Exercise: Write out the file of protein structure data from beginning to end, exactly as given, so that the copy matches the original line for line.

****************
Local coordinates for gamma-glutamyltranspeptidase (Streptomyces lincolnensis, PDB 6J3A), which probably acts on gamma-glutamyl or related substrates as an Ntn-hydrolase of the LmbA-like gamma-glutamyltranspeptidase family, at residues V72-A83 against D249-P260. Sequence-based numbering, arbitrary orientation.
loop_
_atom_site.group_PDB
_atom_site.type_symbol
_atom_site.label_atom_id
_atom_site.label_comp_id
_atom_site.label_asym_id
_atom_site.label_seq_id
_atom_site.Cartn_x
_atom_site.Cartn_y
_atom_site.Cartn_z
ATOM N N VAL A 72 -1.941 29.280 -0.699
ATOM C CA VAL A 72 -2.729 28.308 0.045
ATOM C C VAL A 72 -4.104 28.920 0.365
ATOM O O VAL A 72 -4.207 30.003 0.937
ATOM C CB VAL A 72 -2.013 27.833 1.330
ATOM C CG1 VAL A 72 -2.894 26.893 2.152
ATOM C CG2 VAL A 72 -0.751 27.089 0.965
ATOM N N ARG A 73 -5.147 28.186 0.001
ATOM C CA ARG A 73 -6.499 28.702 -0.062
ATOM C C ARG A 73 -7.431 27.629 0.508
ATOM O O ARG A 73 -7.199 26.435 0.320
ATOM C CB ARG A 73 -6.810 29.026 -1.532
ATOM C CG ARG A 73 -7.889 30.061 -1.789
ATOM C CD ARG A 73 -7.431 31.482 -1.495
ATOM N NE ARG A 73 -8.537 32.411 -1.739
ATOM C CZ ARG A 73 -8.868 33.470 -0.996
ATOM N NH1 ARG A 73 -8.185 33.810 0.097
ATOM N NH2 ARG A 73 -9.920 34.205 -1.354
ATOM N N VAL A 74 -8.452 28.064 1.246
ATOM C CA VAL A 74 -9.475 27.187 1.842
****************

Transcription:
Local coordinates for gamma-glutamyltranspeptidase (Streptomyces lincolnensis, PDB 6J3A), which probably acts on gamma-glutamyl or related substrates as an Ntn-hydrolase of the LmbA-like gamma-glutamyltranspeptidase family, at residues V72-A83 against D249-P260. Sequence-based numbering, arbitrary orientation.
loop_
_atom_site.group_PDB
_atom_site.type_symbol
_atom_site.label_atom_id
_atom_site.label_comp_id
_atom_site.label_asym_id
_atom_site.label_seq_id
_atom_site.Cartn_x
_atom_site.Cartn_y
_atom_site.Cartn_z
ATOM N N VAL A 72 -1.941 29.280 -0.699
ATOM C CA VAL A 72 -2.729 28.308 0.045
ATOM C C VAL A 72 -4.104 28.920 0.365
ATOM O O VAL A 72 -4.207 30.003 0.937
ATOM C CB VAL A 72 -2.013 27.833 1.330
ATOM C CG1 VAL A 72 -2.894 26.893 2.152
ATOM C CG2 VAL A 72 -0.751 27.089 0.965
ATOM N N ARG A 73 -5.147 28.186 0.001
ATOM C CA ARG A 73 -6.499 28.702 -0.062
ATOM C C ARG A 73 -7.431 27.629 0.508
ATOM O O ARG A 73 -7.199 26.435 0.320
ATOM C CB ARG A 73 -6.810 29.026 -1.532
ATOM C CG ARG A 73 -7.889 30.061 -1.789
ATOM C CD ARG A 73 -7.431 31.482 -1.495
ATOM N NE ARG A 73 -8.537 32.411 -1.739
ATOM C CZ ARG A 73 -8.868 33.470 -0.996
ATOM N NH1 ARG A 73 -8.185 33.810 0.097
ATOM N NH2 ARG A 73 -9.920 34.205 -1.354
ATOM N N VAL A 74 -8.452 28.064 1.246
ATOM C CA VAL A 74 -9.475 27.187 1.842